(II) Materials burned for energy recovery, used to produce a fuel, or
contained in fuels; or

(III) Materials accumulated speculatively; or

(IV) Materials listed in subparts 4(i) and 4(ii) of this subparagraph.  

0400-12-01-.02(1)(b)6. “Documentation of claims that materials are not solid wastes or are conditionally
exempt from regulation”.

Respondents in actions to enforce regulations implementing the Act and Chapter
0400-12-01 who raise a claim that a certain material is not a solid waste, or is
conditionally exempt from regulation, must demonstrate that there is a known
market or disposition for the material, and that they meet the terms of the
exclusion or exemption. In doing so, they must provide appropriate
documentation (such as contracts showing that a second person uses the
material as an ingredient in a production process) to demonstrate that the
material is not a waste, or is exempt from regulation. In addition, owners or
operators of facilities claiming that they actually are recycling materials must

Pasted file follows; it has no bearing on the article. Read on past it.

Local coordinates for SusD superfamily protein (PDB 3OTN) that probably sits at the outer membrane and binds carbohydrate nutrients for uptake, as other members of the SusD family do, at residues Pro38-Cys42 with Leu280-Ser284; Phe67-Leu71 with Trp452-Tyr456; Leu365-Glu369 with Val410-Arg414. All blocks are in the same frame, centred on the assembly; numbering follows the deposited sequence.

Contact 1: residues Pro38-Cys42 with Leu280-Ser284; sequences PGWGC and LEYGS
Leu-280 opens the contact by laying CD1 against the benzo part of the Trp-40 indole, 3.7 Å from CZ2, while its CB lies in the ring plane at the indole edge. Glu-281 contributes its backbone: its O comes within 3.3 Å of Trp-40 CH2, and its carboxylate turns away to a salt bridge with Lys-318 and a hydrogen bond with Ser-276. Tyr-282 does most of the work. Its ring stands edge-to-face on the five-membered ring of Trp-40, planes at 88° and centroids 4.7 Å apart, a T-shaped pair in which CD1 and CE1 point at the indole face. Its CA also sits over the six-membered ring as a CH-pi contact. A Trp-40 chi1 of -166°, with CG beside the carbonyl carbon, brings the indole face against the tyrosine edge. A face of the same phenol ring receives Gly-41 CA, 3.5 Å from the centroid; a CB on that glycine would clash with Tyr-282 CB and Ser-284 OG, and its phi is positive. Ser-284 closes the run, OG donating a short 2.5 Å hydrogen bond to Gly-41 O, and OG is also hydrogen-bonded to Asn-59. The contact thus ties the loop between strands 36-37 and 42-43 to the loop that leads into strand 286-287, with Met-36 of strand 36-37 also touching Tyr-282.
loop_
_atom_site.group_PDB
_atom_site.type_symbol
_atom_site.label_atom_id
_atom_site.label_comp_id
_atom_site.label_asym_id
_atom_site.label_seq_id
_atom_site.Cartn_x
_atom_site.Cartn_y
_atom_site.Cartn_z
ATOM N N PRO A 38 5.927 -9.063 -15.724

show that they have the necessary equipment to do so. 

0400-12-01-.02(1)(b)7. Sham recycling.

A hazardous secondary material found to be sham recycled is considered
discarded and a solid waste. Sham recycling is recycling that is not legitimate
recycling as defined in subparagraph (5)(d) of Rule 0400-12-01-.01.

0400-12-01-.01(5)(d)  Legitimate recycling of hazardous secondary materials [40 CFR 260.43]

1. Recycling of hazardous secondary materials for the purpose of the exclusions or
exemptions from the hazardous waste regulations must be legitimate. Hazardous
secondary material that is not legitimately recycled is discarded material and is a
solid waste. In determining if their recycling is legitimate, all persons must